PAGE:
Just our budget SHORTFALLS will be 4.5% of GDP. We are our own worst enemies, China doesn't matter. Spending 40% over your take home pay year is insane.

    TripleII
    TripleII-21189418044173169409978279405827
  • Harry, some painful facts for you.

    http://cfact.eu/

    But then again, being the spineless whimp that you are, you will never admit that you were wrong all along with your hysterical rants.

    What are you doing on ZDNet anyway?
    GrandmaLee
    • I've got a question....

      Ok, lets say for a minute that fossil fuels aren't doing a thing to the environment.

      Wouldn't it be prudent to migrate to other forms of energy (think nuclear, fuel cells, hydro, geo-thermal) that reduce our need to depend on hostile foreign countries?

      We don't have enough oil in the U.S. to last 50 years, so let's be proactive. I would say coal would be a good alternative - we have plenty, but it's bad stuff. And I don't mean the CO2 - I mean the heavy metals, open pit mines, and large waste pools that break open and wipe towns off the map every so often.

      So answer me this - the oil production and reserves in this country are no match for our consumption. Foreign energy reliance is a grave threat to national security. Regardless of global warming - maybe we should start doing something now so we're not up to our necks in 30 years? Looking to the future is not really something we're good at these days, it's all about me and a short-sided view of things.
      crazydanr@...
      • I've got answers

        "Wouldn't it be prudent to migrate to other forms of energy (think nuclear, fuel cells, hydro, geo-thermal) that reduce our need to depend on hostile foreign countries?"

        At what cost? Doesn't the US now depend on these same countries to finance their deficits? What's the differnce?

        "I would say coal would be a good alternative - we have plenty, but it's bad stuff. And I don't mean the CO2 - I mean the heavy metals, open pit mines, and large waste pools that break open and wipe towns off the map every so often."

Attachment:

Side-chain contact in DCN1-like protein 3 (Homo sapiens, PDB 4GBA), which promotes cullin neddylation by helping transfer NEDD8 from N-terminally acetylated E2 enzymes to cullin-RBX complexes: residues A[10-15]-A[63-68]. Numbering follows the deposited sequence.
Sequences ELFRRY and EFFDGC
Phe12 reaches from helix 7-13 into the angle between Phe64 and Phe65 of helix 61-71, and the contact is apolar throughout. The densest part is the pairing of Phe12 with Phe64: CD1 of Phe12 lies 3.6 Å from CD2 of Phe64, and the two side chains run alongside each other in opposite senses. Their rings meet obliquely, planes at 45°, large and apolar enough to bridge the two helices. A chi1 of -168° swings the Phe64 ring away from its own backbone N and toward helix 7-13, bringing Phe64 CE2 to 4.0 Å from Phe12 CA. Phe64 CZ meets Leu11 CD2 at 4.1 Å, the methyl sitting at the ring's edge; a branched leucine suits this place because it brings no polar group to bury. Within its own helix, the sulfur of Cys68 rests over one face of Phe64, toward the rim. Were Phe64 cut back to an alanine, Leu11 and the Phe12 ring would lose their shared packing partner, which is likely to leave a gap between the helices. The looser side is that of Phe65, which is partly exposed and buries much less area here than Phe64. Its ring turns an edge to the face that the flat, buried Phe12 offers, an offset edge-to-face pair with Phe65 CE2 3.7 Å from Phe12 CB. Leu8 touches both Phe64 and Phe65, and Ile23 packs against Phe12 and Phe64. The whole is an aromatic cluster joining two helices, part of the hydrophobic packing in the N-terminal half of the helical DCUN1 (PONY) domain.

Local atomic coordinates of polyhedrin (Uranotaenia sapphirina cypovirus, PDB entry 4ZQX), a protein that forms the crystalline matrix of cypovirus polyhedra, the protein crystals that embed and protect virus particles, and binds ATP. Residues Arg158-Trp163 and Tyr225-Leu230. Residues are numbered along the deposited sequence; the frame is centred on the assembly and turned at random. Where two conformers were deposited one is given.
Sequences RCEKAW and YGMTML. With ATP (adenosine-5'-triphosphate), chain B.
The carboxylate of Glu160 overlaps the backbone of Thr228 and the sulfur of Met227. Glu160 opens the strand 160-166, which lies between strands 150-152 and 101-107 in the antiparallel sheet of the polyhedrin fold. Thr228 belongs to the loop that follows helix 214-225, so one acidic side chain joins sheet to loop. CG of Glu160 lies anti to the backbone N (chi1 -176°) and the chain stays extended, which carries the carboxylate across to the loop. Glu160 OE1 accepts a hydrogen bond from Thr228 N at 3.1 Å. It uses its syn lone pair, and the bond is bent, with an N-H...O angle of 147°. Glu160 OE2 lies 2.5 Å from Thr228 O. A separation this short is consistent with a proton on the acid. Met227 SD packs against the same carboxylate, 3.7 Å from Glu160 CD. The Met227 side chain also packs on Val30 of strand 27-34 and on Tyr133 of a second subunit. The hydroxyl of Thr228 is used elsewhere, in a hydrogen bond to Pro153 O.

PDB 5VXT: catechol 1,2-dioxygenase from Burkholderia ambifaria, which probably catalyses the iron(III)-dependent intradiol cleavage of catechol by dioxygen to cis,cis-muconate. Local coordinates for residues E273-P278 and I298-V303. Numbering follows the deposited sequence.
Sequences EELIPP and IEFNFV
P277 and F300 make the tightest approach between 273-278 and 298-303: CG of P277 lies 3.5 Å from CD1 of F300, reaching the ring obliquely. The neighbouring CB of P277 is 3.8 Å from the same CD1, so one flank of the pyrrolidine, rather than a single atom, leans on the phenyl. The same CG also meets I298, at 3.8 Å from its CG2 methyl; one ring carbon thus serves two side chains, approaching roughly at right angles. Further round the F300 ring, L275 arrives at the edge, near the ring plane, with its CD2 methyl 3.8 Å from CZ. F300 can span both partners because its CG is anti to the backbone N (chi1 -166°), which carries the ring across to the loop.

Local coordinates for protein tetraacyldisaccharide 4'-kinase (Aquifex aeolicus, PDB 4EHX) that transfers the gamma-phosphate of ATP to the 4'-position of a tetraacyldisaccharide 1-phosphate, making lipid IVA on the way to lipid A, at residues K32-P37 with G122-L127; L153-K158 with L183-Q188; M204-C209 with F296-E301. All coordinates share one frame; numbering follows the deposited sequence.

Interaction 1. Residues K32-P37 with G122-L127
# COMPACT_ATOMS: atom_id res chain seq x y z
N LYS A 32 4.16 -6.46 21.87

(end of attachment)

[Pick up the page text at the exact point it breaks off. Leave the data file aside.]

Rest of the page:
Any source of energy has costs. Coal generation is extremely efficient and well understood. When was the last US town wiped off the map by coal?

        "Regardless of global warming - maybe we should start doing something now so we're not up to our necks in 30 years?"

        We've been doing something for decades, however commerical alternatives don't exist today. But the effort countinues.

        Don't condem those in developing countries to unimaginable poverty by restricitng access to cheap energy because of your national security fantasies.
        Richard Flude
  • WHERE ARE THE JOBS?

    Research positions will be filled by poached foreign talents. Unless ban offshoring production, jobs for americans will not be available.
    sadly2010
  • RE: Energizing China and U.S.

    "portend the economic and power balance for the rest of this young century."

    Sheesh! Don't journalists learn English anymore? This is the same as if the authors has written either:

    "meaning the economic and power balance for the rest of this young century."

    OR:

    "foreshadow the economic and power balance for the rest of this young century."

    The first is obviously wrong, but the second doesn't read much better. It looks like they REALLY meant:

    "determines the general shape of the economic and power balance for the rest of this young century."

    Still too long, but at least it doesn't have the pseudo-Shakespearean tone that 'portends' portends!
    mejohnsn
  • Then again, Maybe Not

    I am underwhelmed by Harry's style of journalism, but YOU have gone over the top. His reporting is not THAT bad.

    On the other hand, seeing symptoms of mental problem where there are none -- as you have just done -- is itself a sign of mental illness.

    Get help.

    Then again, if you are too addicted to the computer terminal, maybe you should just try the "Emacs Psychotherapist" under "Tools" in Emacs;)
    mejohnsn